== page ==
Health & Wellness Increase Endurance N-acetyl-l-cysteine

N-acetyl-l-cysteine has liver protecting effects; may reduce fatigue

tracy anderson fitness

N-acetyl-l-cysteine (NAC) is a derivative of the amino acid L-cysteine and is a by-product of glutathione. N-acetyl-l-cysteine is a nutritional supplement that has many uses in medicine. It is reported that it can counteract acetaminophen (or paracetamol) and carbon monoxide poisoning. This compound is also sold as a dietary supplement which is claimed to exert antioxidant and liver protecting effects. It is not considered an essential amino acid in adults as it can be synthesized from methionine (an essential amino acid).

Recommended Dosage

Typical recommended dosage by manufacturers ranges from 500 to 600 mg taken 1 to 3 times daily. In studies doses as high as 2.400 g are used.

For antioxidant protection and general health take 500 mg daily to start; under doctor’s supervision dose may be increased.

Natural Sources

NAC is not found in food, however, cysteine is found in most high-protein foods like [36]:

  • Ricotta
  • Cottage cheese
  • YoghurtCysteine, Acetylcysteine, also known as N-acetylcysteine (NAC)
  • Pork
  • Sausage meat
  • Chicken
  • Turkey
  • Duck
  • Lunch meats
  • Wheat germ
  • Granola
  • Oat flakes

Reducing Exercise-Induced Stress Effect and Fatigue

It has been shown that intense exercise increases oxidative stress and free radical production inside our cells [1]. N-acetyl-l-cysteine acts to augment the glutathione reserves in the body, which is an important antioxidant [1]. Glutathione is responsible for maintaining the oxidative balance in the cell [2]. Oral supplementation of glutathione, as well as L-cysteine, does not adequately restore glutathione levels [2]. Oral N-acetyl-l-cysteine administration, on the other hand, results in increased plasma cysteine levels which leads to increase in plasma glutathione [3]. Studies are exploring if N-acetyl-l-cysteine supplementation can actually improve performance due to its ability to provide a more favourable cellular environment to achieve higher levels of performance. L-citrulline and glutathione are known to further reinforce their effects.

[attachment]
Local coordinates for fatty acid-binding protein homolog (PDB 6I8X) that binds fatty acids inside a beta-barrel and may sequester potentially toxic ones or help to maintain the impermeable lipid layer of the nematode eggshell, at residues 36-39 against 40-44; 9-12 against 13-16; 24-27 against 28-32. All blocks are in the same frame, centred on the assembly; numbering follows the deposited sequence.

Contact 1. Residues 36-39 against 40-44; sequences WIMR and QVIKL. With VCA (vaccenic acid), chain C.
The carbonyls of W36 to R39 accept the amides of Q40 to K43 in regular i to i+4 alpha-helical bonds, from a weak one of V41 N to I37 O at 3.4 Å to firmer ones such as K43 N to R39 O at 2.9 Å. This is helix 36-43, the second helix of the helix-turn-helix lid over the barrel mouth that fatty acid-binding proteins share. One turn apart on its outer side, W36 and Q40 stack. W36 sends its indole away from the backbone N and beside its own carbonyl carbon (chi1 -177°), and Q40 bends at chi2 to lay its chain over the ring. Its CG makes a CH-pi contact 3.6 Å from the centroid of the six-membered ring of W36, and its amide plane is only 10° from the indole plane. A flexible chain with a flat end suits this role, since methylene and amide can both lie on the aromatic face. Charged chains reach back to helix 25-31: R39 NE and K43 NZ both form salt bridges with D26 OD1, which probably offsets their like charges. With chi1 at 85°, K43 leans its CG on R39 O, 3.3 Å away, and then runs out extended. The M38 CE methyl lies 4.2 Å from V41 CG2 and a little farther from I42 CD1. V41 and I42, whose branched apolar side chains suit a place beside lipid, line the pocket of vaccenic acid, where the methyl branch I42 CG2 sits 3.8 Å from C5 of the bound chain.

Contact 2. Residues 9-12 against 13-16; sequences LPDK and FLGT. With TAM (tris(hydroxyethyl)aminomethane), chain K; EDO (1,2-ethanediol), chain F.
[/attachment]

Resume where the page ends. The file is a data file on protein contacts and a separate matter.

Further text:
Exercise causes cellular loss of potassium and gain of sodium [4]. This effect can markedly impair muscle force development and is in part countered by sodium-potassium pump [5]. Reactive oxygen species have been suggested to contribute to muscle fatigue in part via depressing maximal sodium-potassium pump activity [6]. McKenna and associates [6] reported that intravenous infusion of antioxidant N-acetyl-l-cysteine halved the decline in skeletal muscle maximal sodium-potassium pump activity and improved plasma potassium regulation.

Intravenous infusion of N-acetyl-l-cysteine (150 mg/kg) has also been reported to increased force output by about 15% [7]. Medved et al. [8] reported that infusion of NAC increased the time to fatigue by 26,3% at 92% peak VO2 compared to placebo group. A follow-up study by same researchers failed to alter time to fatigue at 130% peak oxygen consumption [9]. However, NAC infusion did alter blood redox status during intense exercise [9]. These studies suggest that oxidative stress plays a role in muscle fatigue.

Early pharmacokinetic studies report low oral bioavailability of N-acetyl-l-cysteine (only about 6 – 10%) [10]. However, these studies did not account for the deacetylation of NAC to form cysteine during normal absorptive processes. Later studies suggest NAC has 100% bioavailability relative to cysteine when ingested orally [11]. Therefore, benefits of oral NAC likely result from its ability to deliver cysteine safely and effectively.

It should be noted that there is much controversy around the concept of antioxidants due to reported inconsistencies by clinical trials.

Liver and Kidney Protection